Happy 95th Birthday, Elizabeth Catlett!

The renowned sculptor has reconciled with her native country, and at 95, she continues to produce great art.

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She won a scholarship to Carnegie Tech, but was refused enrollment when they figured out she was black. Instead, she earned a bachelor's of science in art from Howard University in 1935. ("Cum laude," she still notes proudly.) Her teachers included philosopher Alain Locke, sometimes called the father of the Harlem Renaissance, who was encouraging artists to reflect Africa and the black experience in their work and lives.

Her father had taught mathematics at Tuskegee, but died before she was born. Her mother, who scrubbed floors to support her three children before becoming a D.C. truant officer, scraped together the money for her first semester at Howard, with the understanding that she had to earn a scholarship thereafter. She did.

After Howard, she was art supervisor for teachers at nine black elementary schools in Durham, N.C. She was not a happy camper in the seriously Jim Crow South. But at what was then North Carolina College for Negroes in Durham (North Carolina Central since 1969), she said she got a catalogue from visitors who were grad students at Iowa. She applied to Iowa and was admitted. Tuition was $80 a semester.

Painter Grant Wood ("American Gothic") became her mentor even as her interests turned more toward sculpture. Wood, she says, got the department to grant her and a male student Iowa's first master's of fine arts in sculpture in 1940.

In those days, Iowa MFA grads were often hired to head college art departments. So she was insulted when the only suggestion from her department head mentioned was maybe teaching art and music in a St. Louis high school. She didn't do music anyway and said, "I'll find my own job."

She taught art at Dillard University in New Orleans, studied ceramics at the Art Institute of Chicago and lithography at the Art Students League in New York. During World War II, she taught at the George Washington Carver School on 125th Street in Harlem, where poet Gwendolyn Brooks was the principal. She said she taught women how to make dresses and talked about how to make their lives better.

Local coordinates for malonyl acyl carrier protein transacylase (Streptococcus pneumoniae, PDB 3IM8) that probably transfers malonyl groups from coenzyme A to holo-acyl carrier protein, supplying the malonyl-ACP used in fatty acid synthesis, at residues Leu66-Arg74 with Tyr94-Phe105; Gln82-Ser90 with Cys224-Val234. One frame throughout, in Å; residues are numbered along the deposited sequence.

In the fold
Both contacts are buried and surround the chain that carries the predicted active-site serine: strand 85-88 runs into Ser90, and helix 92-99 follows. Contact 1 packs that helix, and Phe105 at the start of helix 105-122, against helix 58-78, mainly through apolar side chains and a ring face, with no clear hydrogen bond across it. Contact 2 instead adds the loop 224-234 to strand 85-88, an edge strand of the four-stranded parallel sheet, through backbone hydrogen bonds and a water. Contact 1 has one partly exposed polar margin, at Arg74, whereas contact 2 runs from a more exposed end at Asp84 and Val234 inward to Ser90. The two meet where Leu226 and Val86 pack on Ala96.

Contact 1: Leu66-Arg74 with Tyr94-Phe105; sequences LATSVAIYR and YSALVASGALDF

It was there that she met her first husband, African-American artist Charles White. Meanwhile, she had won a Julius Rosenwald fellowship to support her art-making. "But I was teaching women how to make dresses, and I wasn't doing any art," she said. "So it was suggested to me that I really ought to go somewhere else, maybe Mexico. I said, ‘Mexico?' They said, ‘Uh-huh.' I said, ‘Do I have to take my husband?' They said, ‘Uh-huh.'"

So Catlett came to Mexico in 1946 and joined the highly political Taller de Gráfica Popular (The People's Graphic Arts Workshop) in Mexico City.

There, the likes of famed Mexican artists Pablo O'Higgins, Diego Rivera and Frida Kahlo regularly attended the Friday night sessions to discuss projects for the coming week, such as posters to highlight the lack of enough public schools. Suffice it to say, at home and abroad, she knew virtually everybody in the art world.

At Iowa, Wood had encouraged Catlett to represent her enduring attention to the plight of black women in her art. And in Mexico, she found room for others of the world's dispossessed, notably indigenous women.